We’re rapidly approaching the one-year anniversary of the launch of NASA’s much-hyped mission to “Touch the Sun” with its Parker Solar Probe. The spacecraft is breaking records left and right, but NASA didn’t fire the probe at our nearest star just to impress us. The success of the mission will ultimately depend on the data it sends back.

The nature of sending data through space — and the fact that the Parker Solar Probe has to take nice long trips around the Sun — means that data can’t be streamed back as it’s collected. Instead, the probe has to send back its observations in chunks, and it just wrapped up its first major data dump.

As NASA explains in a new post, collecting data from a spacecraft so close to the Sun poses some unique challenges. As you can imagine, relaying data when the spacecraft is out of Earth’s line-of-sight is a no-go, but even when the probe is on “our” side of the Sun, radiation from the star can overwhelm the signal.

The good news is that the probe’s communication system is performing well, and actually exceeding the expectations set during pre-launch testing. Because of that, the probe has managed to transfer a whopping 22 GB worth of data from its first two close passes of the Sun, which is 50 percent more than scientists planned on having by this point in the mission.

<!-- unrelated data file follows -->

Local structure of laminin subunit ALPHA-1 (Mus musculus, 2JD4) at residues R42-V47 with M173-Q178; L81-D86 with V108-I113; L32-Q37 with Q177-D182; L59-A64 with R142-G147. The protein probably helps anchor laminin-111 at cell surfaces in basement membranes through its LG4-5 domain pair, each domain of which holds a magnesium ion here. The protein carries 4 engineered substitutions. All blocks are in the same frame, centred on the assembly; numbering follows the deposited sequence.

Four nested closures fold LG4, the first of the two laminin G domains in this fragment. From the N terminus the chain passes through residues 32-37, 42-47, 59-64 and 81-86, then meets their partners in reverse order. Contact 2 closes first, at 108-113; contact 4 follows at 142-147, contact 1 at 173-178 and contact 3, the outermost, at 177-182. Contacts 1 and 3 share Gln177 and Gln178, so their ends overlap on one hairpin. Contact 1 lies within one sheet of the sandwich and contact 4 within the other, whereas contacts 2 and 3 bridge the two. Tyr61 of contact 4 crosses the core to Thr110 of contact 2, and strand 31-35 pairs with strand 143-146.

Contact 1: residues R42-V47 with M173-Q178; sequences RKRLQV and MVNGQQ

“All of the expected science data collected through the first and second encounters is now on the ground,” Nickalaus Pinkine, Parker Solar Probe mission operations manager, said in a statement. “As we learned more about operating in this environment and these orbits, the team did a great job of increasing data downloads of the information gathered by the spacecraft’s amazing instruments.”

As exciting as this is, there’s still plenty of work left to do. The mission is only about a year into a planned mission timeline of nearly seven years. As the probe gets closer and closer to the Sun it will continue to relay data and, NASA hopes, teach us some new and interesting things about our star.